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Thread: Limit (5)

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    Limit (5)

    Define the sequence $\displaystyle \{x_n \}$ by $\displaystyle x_1=\frac{\pi}{2}$ and $\displaystyle x_{n+1}=\sin x_n, \ n \geq 1.$ Evaluate $\displaystyle \lim_{n\to\infty}\sqrt{n} x_n.$
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    Non-rigorous proff (solution)

    Quote Originally Posted by NonCommAlg View Post
    Define the sequence $\displaystyle \{x_n \}$ by $\displaystyle x_1=\frac{\pi}{2}$ and $\displaystyle x_{n+1}=\sin x_n, \ n \geq 1.$ Evaluate $\displaystyle \lim_{n\to\infty}\sqrt{n} x_n.$
    Assume that the limit exists and is equal to $\displaystyle A$. Substitute $\displaystyle A$ in the recurrence relation $\displaystyle \mathop{\lim }\limits_{n \to \infty } \frac{A}{{\sqrt {n + 1} }} = \mathop {\lim }\limits_{n \to \infty } \frac{{\sin A}}{{\sqrt n }}$. Then use the Taylor's formula for sinus.
    So we have

    $\displaystyle {A^2} = 6\mathop {\lim }\limits_{n \to \infty } \left( {\frac{1}{{\sqrt n }} - \frac{1}{{\sqrt {n + 1} }}} \right)\sqrt {{n^3}} = \ldots = 3.$

    $\displaystyle \mathop {\lim }\limits_{n \to \infty } \sqrt n {x_n} = \sqrt 3 .$
    Last edited by DeMath; Jul 31st 2009 at 11:53 AM. Reason: typo
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  3. #3
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    Define $\displaystyle y_n=\sqrt{n} x_n$, then $\displaystyle y_{n+1}=\sqrt{n+1} \sin \frac {y_n}{\sqrt{n}}$

    If
    $\displaystyle \lim_{n\to\infty}y_n$ exists, it would indicate:
    (1)
    $\displaystyle \lim_{n\to\infty} \frac {y_n}{\sqrt{n}} = 0$
    (2) Series $\displaystyle z_1=y_1$, $\displaystyle z_{n+1}=y_{n+1}-y_n$ converges, since $\displaystyle \sum_{i=1}^{n+1} z_i=$$\displaystyle y_{n+1}$.

    $\displaystyle z_{n+1}=\sqrt{n+1} \sin \frac{y_n}{\sqrt{n}}-y_n$
    $\displaystyle = \sqrt{n+1} \{ \sin \frac{y_n}{\sqrt{n}} - \frac{y_n}{\sqrt{n}} + \frac{y_n^3}{6n\sqrt{n}} \}+\frac{y_n}{n} \{\sqrt{n^2+n}-n-\frac{y_n^2}{6}\sqrt{\frac{n+1}{n}} \}$

    The first term converges since it is $\displaystyle O(\frac{1}{n^2})$. The second term is $\displaystyle \frac{y_n(3-y_n^2)}{6}\frac{1}{n}+O(\frac{1}{n^2})$.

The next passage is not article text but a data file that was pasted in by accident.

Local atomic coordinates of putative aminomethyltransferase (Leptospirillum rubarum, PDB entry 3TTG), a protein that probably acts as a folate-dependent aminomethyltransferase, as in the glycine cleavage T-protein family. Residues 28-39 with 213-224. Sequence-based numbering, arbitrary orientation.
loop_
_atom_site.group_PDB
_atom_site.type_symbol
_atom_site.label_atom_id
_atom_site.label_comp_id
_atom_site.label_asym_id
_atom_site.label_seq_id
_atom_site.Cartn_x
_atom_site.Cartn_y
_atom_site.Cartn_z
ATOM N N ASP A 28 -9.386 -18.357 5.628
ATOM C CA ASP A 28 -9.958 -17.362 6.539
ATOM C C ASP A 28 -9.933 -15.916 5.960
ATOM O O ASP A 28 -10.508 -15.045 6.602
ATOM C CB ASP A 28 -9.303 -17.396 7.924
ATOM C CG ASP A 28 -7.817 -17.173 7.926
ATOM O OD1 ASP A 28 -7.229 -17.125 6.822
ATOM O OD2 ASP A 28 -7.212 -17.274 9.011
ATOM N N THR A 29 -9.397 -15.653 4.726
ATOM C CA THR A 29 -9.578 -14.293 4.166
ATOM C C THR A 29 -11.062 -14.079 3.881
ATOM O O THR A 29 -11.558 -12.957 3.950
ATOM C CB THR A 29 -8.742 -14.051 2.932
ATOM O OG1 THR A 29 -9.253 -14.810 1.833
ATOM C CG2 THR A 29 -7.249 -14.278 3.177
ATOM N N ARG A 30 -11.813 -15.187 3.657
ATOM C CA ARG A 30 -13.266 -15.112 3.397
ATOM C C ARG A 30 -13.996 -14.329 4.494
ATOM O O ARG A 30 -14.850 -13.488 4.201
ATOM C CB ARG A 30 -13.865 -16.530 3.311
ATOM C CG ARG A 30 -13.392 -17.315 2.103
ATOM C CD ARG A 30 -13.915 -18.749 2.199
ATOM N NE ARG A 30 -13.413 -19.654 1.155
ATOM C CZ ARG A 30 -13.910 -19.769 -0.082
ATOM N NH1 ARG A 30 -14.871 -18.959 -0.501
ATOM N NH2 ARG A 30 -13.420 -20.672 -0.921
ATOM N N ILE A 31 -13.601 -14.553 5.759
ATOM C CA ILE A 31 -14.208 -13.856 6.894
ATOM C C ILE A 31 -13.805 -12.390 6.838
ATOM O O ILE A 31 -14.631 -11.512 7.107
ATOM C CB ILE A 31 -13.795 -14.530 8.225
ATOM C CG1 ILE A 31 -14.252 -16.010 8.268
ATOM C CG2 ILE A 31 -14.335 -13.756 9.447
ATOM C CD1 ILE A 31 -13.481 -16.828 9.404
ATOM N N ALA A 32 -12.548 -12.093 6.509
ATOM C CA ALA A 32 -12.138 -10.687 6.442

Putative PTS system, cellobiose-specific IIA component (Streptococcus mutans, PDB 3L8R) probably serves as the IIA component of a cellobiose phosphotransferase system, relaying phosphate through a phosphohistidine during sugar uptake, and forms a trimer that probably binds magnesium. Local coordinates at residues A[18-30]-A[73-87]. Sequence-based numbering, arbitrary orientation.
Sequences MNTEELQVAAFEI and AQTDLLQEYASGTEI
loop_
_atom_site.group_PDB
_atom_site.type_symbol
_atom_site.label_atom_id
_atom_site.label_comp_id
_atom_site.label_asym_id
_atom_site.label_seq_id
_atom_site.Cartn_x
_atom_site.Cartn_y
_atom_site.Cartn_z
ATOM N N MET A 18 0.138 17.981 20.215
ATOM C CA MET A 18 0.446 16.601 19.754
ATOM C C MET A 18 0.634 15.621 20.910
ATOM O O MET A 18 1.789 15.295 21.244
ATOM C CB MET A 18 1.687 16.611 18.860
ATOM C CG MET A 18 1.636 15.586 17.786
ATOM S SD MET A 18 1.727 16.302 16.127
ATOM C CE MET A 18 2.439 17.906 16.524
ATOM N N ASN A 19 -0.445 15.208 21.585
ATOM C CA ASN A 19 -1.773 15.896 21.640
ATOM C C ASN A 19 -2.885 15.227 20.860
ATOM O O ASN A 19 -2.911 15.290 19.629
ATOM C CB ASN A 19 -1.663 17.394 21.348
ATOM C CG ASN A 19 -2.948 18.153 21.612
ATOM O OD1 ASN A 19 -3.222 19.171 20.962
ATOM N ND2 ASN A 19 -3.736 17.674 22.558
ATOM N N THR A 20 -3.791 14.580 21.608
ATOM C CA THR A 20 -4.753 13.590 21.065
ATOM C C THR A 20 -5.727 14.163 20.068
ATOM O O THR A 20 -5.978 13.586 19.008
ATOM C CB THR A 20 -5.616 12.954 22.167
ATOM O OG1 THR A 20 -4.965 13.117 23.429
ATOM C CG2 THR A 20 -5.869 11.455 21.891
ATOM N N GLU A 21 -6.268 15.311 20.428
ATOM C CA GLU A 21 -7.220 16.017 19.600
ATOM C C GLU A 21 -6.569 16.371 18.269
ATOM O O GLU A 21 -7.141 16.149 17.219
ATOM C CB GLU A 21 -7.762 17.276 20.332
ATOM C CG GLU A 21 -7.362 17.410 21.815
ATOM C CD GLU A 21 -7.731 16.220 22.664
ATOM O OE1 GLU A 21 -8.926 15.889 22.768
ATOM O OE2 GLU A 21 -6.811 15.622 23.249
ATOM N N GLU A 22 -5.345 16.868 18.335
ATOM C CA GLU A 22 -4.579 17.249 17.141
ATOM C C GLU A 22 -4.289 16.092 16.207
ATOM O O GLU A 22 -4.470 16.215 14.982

For the second term to converge, it requires $\displaystyle \lim_{n\to\infty}y_n(3-y_n^2)=0$ (limit comparison test against the p-series), so $\displaystyle \lim_{n\to\infty}y_n=\sqrt{3}$, noting $\displaystyle \lim_{n\to\infty}y_n>0$. This also confirms $\displaystyle \lim_{n\to\infty}y_n$ does exist.

    This method also applies to limit (1).


    Last edited by mr fantastic; Sep 19th 2009 at 12:33 AM. Reason: Restored original reply and fixed some latex
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    It is clear that $\displaystyle x_n>0$ and that $\displaystyle x_{n+1}=\sin x_n<x_n$ for all $\displaystyle n\geq1$. Therefore $\displaystyle x_n$ is decreasing, bounded below and converges to $\displaystyle L$, say.

    Since $\displaystyle L=\sin L$ follows from the recurrence we must have $\displaystyle L=0$. Thus $\displaystyle x_n\to 0$.

    Now $\displaystyle x_n\to 0$ implies that $\displaystyle \frac{x_{n+1}}{x_n}=\frac{\sin x_n}{x_n}\to 1$.

    Now consider $\displaystyle \frac1{x_{n+1}^2}-\frac1{x_n^2}=\frac{x_n^2-\sin^2 x_n}{x_n^2x_{n+1}^2}$. By Taylor's theorem, $\displaystyle \sin^2 x=x^2-\frac{x^4}3+o(x^5)$ and so

    $\displaystyle
    \frac1{x_{n+1}^2}-\frac1{x_n^2}=\frac{x_n^4/3+o(x_n^5)}{x_n^2x_{n+1}^2}=\frac{x_n^2}{x_{n+1}^2 }\left(\frac13+o(x_n)\right)\to\frac13$.

    Thus $\displaystyle \frac{(n+1)-n}{\frac1{x_{n+1}^2}-\frac1{x_n^2}}\to 3$. By the Stolz-Cesaro theorem, $\displaystyle \frac n{\frac1{x_n^2}}\to 3$, i.e. $\displaystyle nx_n^2\to 3$. Thus $\displaystyle \lim_{n\to\infty}\surd n x_n=\surd 3$.